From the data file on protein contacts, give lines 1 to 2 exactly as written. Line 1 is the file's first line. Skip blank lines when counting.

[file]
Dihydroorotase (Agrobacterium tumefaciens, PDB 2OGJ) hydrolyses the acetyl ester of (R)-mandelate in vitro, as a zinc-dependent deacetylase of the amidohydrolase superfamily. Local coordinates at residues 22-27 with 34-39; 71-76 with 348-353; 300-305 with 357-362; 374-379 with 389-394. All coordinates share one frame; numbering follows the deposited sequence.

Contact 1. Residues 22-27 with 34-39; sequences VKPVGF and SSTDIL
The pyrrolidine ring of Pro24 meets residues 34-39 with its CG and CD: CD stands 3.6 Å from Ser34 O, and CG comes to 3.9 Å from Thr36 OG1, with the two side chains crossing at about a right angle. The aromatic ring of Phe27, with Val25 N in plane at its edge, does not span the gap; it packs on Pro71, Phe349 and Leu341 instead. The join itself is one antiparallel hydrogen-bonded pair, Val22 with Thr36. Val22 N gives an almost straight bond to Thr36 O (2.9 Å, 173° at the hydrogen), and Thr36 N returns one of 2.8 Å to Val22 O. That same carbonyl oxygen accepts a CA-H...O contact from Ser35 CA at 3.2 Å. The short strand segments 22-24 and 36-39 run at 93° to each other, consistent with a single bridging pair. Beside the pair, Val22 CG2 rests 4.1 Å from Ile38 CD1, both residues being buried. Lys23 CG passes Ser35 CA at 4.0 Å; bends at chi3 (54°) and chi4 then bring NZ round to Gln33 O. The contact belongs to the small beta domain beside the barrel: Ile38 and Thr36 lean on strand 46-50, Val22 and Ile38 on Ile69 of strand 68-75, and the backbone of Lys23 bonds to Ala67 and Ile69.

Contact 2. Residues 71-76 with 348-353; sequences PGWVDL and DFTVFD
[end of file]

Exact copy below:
Dihydroorotase (Agrobacterium tumefaciens, PDB 2OGJ) hydrolyses the acetyl ester of (R)-mandelate in vitro, as a zinc-dependent deacetylase of the amidohydrolase superfamily. Local coordinates at residues 22-27 with 34-39; 71-76 with 348-353; 300-305 with 357-362; 374-379 with 389-394. All coordinates share one frame; numbering follows the deposited sequence.

Contact 1. Residues 22-27 with 34-39; sequences VKPVGF and SSTDIL